He wears the same super-slim light brown leather belt as he wore with his Easter suit. The belt has wide notches and a wide, slim rectangular gold single-claw buckle.
Jim may also be wearing the same shirt as he wore with his Easter suit, as it’s also a light ecru cotton dress shirt with a large point collar, plain front, breast pocket, and 1-button cuffs. This shirt also has the same large fit that billows over the trousers when the jacket is removed, also revealing the shirt’s double rear side pleats.
Before school, Jim stands in his parents’ kitchen wearing a dark brown silk tie tucked into his trouser waistband. Behind-the-scenes photos actually show a subtle grid pattern on the tie that blends together in the finished film.
When Jim tosses his tie and opens his shirt collar on the way to school, he also reveals the white crew-neck undershirt he wears beneath it. This is the same short-sleeve “muscle cut” t-shirt that he later wears with his red windbreaker; in the post analyzing that outfit, I share some evidence that Dean was likely wearing a J.C. Penney “Towncraft” undershirt with a 50/50 cotton-polyester blend.
As we also saw with his Easter suit, Jim wears a pair of dark brown leather split-toe loafers.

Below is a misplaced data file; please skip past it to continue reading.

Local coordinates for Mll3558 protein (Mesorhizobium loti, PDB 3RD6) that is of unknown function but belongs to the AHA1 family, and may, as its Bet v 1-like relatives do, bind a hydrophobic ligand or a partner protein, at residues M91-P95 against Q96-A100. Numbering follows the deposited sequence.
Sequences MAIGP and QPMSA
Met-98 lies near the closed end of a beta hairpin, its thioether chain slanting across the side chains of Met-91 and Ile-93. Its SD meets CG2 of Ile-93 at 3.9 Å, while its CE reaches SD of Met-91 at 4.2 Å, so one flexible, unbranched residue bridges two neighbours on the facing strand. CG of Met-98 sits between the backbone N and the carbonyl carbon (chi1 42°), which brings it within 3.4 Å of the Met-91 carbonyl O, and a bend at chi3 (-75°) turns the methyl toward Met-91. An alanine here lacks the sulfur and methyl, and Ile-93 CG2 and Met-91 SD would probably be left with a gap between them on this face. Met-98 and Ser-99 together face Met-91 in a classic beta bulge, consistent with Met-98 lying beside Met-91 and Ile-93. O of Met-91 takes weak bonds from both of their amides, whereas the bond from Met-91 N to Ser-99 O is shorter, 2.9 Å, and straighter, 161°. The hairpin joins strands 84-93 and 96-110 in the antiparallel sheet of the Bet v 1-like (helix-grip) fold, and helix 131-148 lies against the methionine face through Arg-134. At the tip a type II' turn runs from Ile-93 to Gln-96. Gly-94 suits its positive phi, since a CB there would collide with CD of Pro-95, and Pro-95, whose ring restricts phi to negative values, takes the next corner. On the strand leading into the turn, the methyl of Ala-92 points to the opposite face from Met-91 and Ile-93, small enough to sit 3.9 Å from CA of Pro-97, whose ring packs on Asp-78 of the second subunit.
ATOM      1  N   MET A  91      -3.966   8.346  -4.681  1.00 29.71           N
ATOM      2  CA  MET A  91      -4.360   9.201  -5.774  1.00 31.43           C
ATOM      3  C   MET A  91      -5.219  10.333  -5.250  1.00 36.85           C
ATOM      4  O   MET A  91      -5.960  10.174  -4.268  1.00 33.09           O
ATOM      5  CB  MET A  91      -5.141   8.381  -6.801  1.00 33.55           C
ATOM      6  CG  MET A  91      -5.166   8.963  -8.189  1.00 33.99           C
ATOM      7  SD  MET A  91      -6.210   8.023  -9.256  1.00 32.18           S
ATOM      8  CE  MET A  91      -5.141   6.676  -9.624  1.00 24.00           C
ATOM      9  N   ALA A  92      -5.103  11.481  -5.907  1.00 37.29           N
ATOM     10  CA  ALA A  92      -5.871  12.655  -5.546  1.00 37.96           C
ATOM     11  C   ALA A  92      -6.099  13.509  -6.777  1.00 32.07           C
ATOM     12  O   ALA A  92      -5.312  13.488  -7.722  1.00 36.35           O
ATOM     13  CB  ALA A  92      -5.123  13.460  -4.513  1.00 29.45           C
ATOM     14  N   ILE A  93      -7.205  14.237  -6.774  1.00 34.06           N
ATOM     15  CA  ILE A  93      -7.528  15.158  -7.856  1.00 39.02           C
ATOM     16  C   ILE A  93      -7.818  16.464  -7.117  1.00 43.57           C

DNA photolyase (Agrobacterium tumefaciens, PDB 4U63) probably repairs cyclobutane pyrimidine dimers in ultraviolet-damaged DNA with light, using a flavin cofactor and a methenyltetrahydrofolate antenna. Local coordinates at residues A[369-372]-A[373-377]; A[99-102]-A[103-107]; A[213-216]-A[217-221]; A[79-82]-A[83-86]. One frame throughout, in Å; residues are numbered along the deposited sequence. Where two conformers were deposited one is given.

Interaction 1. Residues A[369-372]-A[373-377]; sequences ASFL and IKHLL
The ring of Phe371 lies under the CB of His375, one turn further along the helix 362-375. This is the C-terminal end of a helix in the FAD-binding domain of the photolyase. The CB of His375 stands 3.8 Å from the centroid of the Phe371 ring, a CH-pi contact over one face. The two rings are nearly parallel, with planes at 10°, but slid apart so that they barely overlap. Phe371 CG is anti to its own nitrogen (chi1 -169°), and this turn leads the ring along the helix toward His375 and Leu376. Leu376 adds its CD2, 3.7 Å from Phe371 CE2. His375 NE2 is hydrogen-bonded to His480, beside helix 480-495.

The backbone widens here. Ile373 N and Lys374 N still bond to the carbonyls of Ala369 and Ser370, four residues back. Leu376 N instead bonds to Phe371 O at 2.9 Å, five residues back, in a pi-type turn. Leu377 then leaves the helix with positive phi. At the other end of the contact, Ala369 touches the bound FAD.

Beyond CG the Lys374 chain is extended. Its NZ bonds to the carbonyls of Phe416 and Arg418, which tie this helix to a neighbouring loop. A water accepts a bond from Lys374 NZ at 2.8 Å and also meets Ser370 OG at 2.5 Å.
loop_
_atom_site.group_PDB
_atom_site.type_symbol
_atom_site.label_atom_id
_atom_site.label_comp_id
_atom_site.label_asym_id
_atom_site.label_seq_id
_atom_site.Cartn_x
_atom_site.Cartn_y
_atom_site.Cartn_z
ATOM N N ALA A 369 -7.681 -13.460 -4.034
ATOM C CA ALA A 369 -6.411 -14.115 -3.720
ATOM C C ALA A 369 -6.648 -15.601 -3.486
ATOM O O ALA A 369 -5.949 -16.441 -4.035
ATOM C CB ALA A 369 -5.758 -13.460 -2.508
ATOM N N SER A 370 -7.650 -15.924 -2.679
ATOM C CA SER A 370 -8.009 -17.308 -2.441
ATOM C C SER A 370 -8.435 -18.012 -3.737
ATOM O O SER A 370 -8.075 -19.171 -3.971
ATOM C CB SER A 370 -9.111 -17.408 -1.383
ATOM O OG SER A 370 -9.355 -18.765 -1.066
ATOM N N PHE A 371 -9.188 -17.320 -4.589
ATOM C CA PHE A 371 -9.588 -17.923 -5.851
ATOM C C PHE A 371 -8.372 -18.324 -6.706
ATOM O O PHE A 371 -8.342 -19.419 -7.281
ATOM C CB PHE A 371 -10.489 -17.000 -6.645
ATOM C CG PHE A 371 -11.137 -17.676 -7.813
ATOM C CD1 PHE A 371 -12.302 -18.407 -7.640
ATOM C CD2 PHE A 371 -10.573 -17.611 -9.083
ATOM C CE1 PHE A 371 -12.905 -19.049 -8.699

Jim wears a very eye-catching pair of ribbed socks with an argyle pattern of cream, tan, and brown that ties in all of the outfit’s colors. Although the socks get their best on-screen exposure when Buzz and his cronies try teaching Jim a lesson in front of the observatory, they’re very clearly seen in the set photo below of Dean sitting with the film’s director, Nicholas Ray.
Jim wears his same gold wristwatch on a black leather strap.
How to Get the Look
The fact that Jim Stark – considered a rebel, mind you – put together such a nice outfit for his first day at a new school just helps illustrate how low standards of men’s style have fallen since the 1950s.
- Dark brown wool “fleck” windowpane check single-breasted 2-button sport coat with notch lapels, patch breast pocket, flapped hip pockets, 2-button cuffs, and single rear vent
- Brown single reverse-pleated high-rise trousers with belt loops, side pockets, jetted back pockets with button closure, and turn-ups/cuffs
- Ecru cotton shirt with large point collar, plain front, breast pocket, and 1-button cuffs
- Dark brown grid-patterned silk necktie
- Thin light brown leather belt with wide notches and wide gold buckle
- Dark brown leather split-toe loafers